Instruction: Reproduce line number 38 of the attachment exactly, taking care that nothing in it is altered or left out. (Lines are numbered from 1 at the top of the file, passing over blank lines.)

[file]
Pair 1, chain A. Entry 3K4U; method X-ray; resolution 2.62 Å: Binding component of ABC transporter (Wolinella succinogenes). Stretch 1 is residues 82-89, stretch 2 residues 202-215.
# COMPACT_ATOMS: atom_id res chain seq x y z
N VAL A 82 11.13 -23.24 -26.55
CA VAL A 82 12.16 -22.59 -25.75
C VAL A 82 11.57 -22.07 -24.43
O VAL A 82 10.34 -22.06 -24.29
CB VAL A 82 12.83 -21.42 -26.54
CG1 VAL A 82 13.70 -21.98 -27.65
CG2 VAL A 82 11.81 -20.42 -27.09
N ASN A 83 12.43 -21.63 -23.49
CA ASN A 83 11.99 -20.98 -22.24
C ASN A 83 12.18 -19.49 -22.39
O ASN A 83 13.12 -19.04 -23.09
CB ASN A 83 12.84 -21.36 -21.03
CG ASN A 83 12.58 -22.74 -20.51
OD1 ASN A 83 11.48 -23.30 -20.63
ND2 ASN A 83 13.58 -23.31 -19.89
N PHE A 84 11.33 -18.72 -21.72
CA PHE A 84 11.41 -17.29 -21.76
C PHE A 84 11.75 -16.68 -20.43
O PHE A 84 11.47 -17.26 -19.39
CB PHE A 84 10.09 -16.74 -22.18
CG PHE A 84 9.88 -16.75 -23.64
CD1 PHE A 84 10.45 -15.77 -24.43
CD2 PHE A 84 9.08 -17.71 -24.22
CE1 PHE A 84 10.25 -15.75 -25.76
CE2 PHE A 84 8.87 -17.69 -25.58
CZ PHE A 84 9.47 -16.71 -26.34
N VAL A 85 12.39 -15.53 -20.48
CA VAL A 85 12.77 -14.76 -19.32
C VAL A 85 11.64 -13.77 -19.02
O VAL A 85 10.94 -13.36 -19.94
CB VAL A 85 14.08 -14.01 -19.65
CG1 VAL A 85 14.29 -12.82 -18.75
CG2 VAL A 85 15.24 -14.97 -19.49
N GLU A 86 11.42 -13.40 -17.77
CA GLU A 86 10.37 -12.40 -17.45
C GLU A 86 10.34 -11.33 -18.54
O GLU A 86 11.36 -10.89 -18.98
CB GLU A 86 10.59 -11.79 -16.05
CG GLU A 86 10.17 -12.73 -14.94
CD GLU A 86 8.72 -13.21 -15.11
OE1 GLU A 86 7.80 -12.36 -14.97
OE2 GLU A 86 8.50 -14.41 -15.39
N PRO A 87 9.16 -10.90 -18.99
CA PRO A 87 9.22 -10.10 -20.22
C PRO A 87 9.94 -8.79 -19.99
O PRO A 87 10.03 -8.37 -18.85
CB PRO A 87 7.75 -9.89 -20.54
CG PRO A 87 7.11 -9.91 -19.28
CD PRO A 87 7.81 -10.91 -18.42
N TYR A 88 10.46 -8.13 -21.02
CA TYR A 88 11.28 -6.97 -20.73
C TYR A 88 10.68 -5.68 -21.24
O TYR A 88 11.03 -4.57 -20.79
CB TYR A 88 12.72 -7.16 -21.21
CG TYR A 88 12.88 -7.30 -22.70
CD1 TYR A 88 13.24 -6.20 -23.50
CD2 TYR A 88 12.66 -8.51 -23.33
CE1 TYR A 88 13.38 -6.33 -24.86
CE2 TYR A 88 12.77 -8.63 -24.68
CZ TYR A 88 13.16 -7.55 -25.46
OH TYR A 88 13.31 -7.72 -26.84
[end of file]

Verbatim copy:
C GLU A 86 10.34 -11.33 -18.54